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CURVE FITTING There are three main components to science and engineering: Theory, computer simulations and experiments. In the case of experiments, it is necessary to be able to interpret the data and to extract useful information. Curve fitting is a very powerful tool in that it allows finding the relationships between variables. For example, properly fitting the data of experiments measuring the drag force on an object as a function of wind velocity can produce the very useful result that the drag is roughly a function of the velocity squared (see figure 1): F .2741 V 1.9842 Figure 1: Curve fitting for drag .vs. wind velocity The goal of curve fitting is therefore to develop some tools that can help approximate data points with useful functions. The first useful function one can think of is a linear curve, i.e. how to fit a straight line to data points. Since the data may not be naturally aligned, one needs to design a “best fit”. For example, figure 2 depicts a linear fit to the data relating the drag force to the wind velocity. This is the “best fit” in the sense that the sum of the square of the error between the fit and the data is minimized. This is called a least square fit. Figure 2: Linear fit to the data drag .vs. wind velocity A similar mathematical construct exists for defining “quadratic best fit” or “cubic best fit”, etc. The tools function in MATLAB is quite useful in this regard. ToolsBasic Fitting was used to produce the results in figure 3. In class: Description of ToolsBasic Fitting Description of polyfit and polyval. Figure 3: Different fitting curves for the same data However, blind curve fitting like those in figure 3 is not always useful. For example, in the case of the drag-versus-velocity example, we need to impose that the drag force be zero when the wind velocity is zero (otherwise, the fit will have little physical meaning). In this case, trying a linear or a quadratic or a cubic fit will not produce acceptable results since the intercepts will not be equal to zero in any of those cases. A better approach is to use a transform that will convert the data into a more useable form. This is called linearization in this case and there are three standard linearization strategies (note that there exits other models, but the following three are very informative): 1. The exponential model: y aebx 2. The power model: y ax b 3. The saturation-growth-rate model: x ya b x Notes: It is useful to keep in mind the following when deciding which model to use: In the case of the exponential model, y is different from zero when x=0. Therefore this model is not well- suited for a case like the drag .vs. wind velocity relation. For the other two models we have y=0 when x=0 but the difference between the two is that the saturation-growth-rate model “levels off” as x increases, modeling a limiting condition of growth (or decay). The linearization is obtained in the following way. Instead of expressing y as a function of x we express: 1. ln(y) as a function of x in the case of the exponential model. 2. ln(y) as a function of ln(x) in the case of the power model. 3. 1/y as a function of 1/x in the case of the saturation-growth-rate model. In class: Show the linearization. Since the data is now linearized, we can use a “linear best fit” to fit the transformed (linearized) data. The slope and intercept of the transformed data are linked with the original models by: 1. Slope=b and Intercept=ln(a) in the case of the exponential model. 2. Slope=b and Intercept=ln(a) in the case of the power model. 3. Slope=b/a and Intercept=1/a in the case of the saturation-growth-rate model. From these relations, one can find the coefficients a and b in the case of all three models. Example: In the case of drag .vs. wind velocity, it is physically intuitive that a good model would be the power model. Indeed, the velocity should be zero when the wind velocity is zero. Moreover, we do not expect any constraints or “leveling off” process (the faster the wind, the greater the drag). Solution: Plot ln(Drag) .vs. ln(Velocity). Use a linear fit. Extract the coefficients a and b of the power model from the slope and intercept of the linear fit. This is described in figure 4. Figure 4: Using the power model. From this we obtain that a=1.9842 and b=ln(-1.2941)=.2741. Therefore, the relationship between the drag force and the wind velocity is: F .2741 V 1.9842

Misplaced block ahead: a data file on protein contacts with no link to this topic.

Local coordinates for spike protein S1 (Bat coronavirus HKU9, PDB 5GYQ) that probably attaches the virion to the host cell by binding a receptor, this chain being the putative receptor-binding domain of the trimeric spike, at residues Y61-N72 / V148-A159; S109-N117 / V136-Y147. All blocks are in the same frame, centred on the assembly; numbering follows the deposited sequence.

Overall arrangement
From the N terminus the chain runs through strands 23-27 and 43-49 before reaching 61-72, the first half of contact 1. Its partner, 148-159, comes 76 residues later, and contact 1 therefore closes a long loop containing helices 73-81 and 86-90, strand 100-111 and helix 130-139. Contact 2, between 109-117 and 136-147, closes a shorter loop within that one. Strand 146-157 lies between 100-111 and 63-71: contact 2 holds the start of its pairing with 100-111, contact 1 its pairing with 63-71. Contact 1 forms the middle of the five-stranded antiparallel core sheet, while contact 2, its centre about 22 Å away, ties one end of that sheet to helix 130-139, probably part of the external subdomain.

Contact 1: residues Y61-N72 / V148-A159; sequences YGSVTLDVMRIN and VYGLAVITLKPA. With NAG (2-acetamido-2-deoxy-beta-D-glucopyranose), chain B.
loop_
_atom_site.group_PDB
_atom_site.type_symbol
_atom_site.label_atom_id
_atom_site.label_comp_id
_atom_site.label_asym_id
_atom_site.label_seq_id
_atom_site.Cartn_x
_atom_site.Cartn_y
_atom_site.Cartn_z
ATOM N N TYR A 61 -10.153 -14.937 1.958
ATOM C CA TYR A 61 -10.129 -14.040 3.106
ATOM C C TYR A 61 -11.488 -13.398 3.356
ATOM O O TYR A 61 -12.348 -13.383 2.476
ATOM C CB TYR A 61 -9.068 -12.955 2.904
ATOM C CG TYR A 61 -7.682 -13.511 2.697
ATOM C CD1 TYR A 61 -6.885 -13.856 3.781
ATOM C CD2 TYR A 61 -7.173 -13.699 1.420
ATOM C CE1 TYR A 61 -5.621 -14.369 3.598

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curve fitting, data points, the fit, linear regression, nonlinear regression, polynomial curve, degree polynomial, best fit, data set, least squares

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views: | 21 |

posted: | 4/28/2011 |

language: | English |

pages: | 5 |

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